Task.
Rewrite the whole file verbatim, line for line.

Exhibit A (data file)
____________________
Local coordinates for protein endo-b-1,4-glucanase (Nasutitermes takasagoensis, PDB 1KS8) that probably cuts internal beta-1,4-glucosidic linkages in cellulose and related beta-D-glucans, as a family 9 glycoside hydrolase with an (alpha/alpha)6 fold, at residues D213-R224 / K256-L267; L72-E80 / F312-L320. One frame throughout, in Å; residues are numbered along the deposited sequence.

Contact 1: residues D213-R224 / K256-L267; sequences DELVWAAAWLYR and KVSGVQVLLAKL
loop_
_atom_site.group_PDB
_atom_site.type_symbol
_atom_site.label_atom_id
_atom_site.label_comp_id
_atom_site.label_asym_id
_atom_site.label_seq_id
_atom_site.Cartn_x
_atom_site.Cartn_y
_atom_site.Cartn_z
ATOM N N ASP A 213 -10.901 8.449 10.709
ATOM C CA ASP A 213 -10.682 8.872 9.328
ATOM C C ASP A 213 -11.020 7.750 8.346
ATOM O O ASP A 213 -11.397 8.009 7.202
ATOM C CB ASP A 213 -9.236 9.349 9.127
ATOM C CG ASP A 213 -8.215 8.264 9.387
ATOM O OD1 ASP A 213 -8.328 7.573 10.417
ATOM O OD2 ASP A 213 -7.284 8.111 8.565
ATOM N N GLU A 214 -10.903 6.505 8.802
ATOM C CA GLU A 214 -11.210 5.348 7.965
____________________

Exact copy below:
Local coordinates for protein endo-b-1,4-glucanase (Nasutitermes takasagoensis, PDB 1KS8) that probably cuts internal beta-1,4-glucosidic linkages in cellulose and related beta-D-glucans, as a family 9 glycoside hydrolase with an (alpha/alpha)6 fold, at residues D213-R224 / K256-L267; L72-E80 / F312-L320. One frame throughout, in Å; residues are numbered along the deposited sequence.

Contact 1: residues D213-R224 / K256-L267; sequences DELVWAAAWLYR and KVSGVQVLLAKL
loop_
_atom_site.group_PDB
_atom_site.type_symbol
_atom_site.label_atom_id
_atom_site.label_comp_id
_atom_site.label_asym_id
_atom_site.label_seq_id
_atom_site.Cartn_x
_atom_site.Cartn_y
_atom_site.Cartn_z
ATOM N N ASP A 213 -10.901 8.449 10.709
ATOM C CA ASP A 213 -10.682 8.872 9.328
ATOM C C ASP A 213 -11.020 7.750 8.346
ATOM O O ASP A 213 -11.397 8.009 7.202
ATOM C CB ASP A 213 -9.236 9.349 9.127
ATOM C CG ASP A 213 -8.215 8.264 9.387
ATOM O OD1 ASP A 213 -8.328 7.573 10.417
ATOM O OD2 ASP A 213 -7.284 8.111 8.565
ATOM N N GLU A 214 -10.903 6.505 8.802
ATOM C CA GLU A 214 -11.210 5.348 7.965